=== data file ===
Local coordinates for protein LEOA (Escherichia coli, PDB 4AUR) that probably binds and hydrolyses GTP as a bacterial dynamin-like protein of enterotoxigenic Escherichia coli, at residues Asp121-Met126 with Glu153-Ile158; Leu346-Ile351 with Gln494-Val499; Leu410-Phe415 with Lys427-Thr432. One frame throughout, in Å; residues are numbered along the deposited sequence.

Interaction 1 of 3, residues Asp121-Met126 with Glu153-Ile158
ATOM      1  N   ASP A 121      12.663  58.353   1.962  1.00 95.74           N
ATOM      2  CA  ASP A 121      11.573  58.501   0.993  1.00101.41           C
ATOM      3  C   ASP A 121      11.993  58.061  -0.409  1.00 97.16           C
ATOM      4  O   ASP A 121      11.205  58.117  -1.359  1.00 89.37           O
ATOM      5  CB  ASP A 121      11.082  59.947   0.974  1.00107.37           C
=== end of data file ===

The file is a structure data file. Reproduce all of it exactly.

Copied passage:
Local coordinates for protein LEOA (Escherichia coli, PDB 4AUR) that probably binds and hydrolyses GTP as a bacterial dynamin-like protein of enterotoxigenic Escherichia coli, at residues Asp121-Met126 with Glu153-Ile158; Leu346-Ile351 with Gln494-Val499; Leu410-Phe415 with Lys427-Thr432. One frame throughout, in Å; residues are numbered along the deposited sequence.

Interaction 1 of 3, residues Asp121-Met126 with Glu153-Ile158
ATOM      1  N   ASP A 121      12.663  58.353   1.962  1.00 95.74           N
ATOM      2  CA  ASP A 121      11.573  58.501   0.993  1.00101.41           C
ATOM      3  C   ASP A 121      11.993  58.061  -0.409  1.00 97.16           C
ATOM      4  O   ASP A 121      11.205  58.117  -1.359  1.00 89.37           O
ATOM      5  CB  ASP A 121      11.082  59.947   0.974  1.00107.37           C